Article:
Example 1.3 We give an example for each type of context-sensitive, context-free and regular grammars.

Context-sensitive grammar. , where

Elements of are:

Language contains words of the form with and .

Context-free grammar. , where

Elements of are:

Language contains algebraic expressions which can be correctly built using letter , operators and and brackets.

Regular grammar. , where

Elements of are:

Language contains words over the alphabet with at least two letters at the beginning.

It is easy to prove that any finite language is regular. The productions will be done to generate all words of the language. For example, if is in the language, then we introduce the productions: , , , where is the start symbol of the language and are distinct nonterminals. We define such productions for all words of the language using different nonterminals for different words, excepting the start symbol . If the empty word is also an element of the language, then the production is also considered.

The empty set is also a regular language, because the regular grammar generates it.

1.1.3.1.  Eliminating unit productions.

A production of the form is called a unit production, where . Unit productions can be eliminated from a grammar in such a way that the new grammar will be of the same type and equivalent to the first one.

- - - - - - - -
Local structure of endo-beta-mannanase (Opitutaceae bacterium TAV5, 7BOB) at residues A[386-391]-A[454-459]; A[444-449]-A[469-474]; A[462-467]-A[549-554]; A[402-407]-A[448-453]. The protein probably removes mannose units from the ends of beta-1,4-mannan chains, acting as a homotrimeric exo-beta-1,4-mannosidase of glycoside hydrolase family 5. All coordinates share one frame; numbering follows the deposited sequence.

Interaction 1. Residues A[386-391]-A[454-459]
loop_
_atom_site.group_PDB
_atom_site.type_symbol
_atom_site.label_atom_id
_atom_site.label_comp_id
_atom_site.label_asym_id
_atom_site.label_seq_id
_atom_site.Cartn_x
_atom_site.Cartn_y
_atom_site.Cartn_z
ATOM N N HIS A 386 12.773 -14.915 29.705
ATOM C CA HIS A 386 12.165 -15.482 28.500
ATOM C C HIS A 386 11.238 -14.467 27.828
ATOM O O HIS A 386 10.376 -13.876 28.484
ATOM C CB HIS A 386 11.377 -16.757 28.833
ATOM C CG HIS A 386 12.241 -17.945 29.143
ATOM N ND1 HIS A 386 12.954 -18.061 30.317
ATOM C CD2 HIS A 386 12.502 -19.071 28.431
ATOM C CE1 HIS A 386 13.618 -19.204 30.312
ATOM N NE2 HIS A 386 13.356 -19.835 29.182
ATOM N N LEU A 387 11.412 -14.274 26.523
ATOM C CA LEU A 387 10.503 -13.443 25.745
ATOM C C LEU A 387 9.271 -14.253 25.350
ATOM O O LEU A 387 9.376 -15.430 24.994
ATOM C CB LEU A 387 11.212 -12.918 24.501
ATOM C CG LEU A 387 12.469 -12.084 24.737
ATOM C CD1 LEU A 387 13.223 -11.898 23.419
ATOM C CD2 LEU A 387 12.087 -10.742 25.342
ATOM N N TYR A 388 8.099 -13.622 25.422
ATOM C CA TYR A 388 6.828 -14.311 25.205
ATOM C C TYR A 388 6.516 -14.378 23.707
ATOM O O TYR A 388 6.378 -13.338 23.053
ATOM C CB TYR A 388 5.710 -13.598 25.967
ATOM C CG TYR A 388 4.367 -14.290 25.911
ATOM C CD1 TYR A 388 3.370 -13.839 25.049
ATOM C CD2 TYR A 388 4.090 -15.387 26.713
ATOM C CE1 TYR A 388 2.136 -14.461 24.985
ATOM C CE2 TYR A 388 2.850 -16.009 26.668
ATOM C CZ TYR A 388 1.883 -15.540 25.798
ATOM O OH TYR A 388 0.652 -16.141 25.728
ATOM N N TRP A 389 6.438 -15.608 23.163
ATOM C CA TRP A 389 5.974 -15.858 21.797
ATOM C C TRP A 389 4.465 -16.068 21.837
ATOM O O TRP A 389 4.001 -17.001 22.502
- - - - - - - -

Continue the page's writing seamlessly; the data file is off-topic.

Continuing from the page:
Let be a grammar with unit productions. Define an equivalent grammar without unit productions. The following algorithm will construct the equivalent grammar.

Eliminate-Unit-Productions( )

  1  if the unit productions  and  are in  put also        the unit production  in  while  can be extended  2  if the unit production  and the production  () are in         put also the production  in   3  let  be the set of productions of  except unit productions   4  
                           RETURN
                         
                         
                     

Clearly, and are equivalent. If is of type then is also of type

Example 1.4 Use the above algorithm in the case of the grammar , where contains

Using the first step of the algorithm, we get the following new unit productions:

            (because of and ),

            (because of and ),

            (because of and ),

            (because of and ),

            (because of and ),

            (because of and ).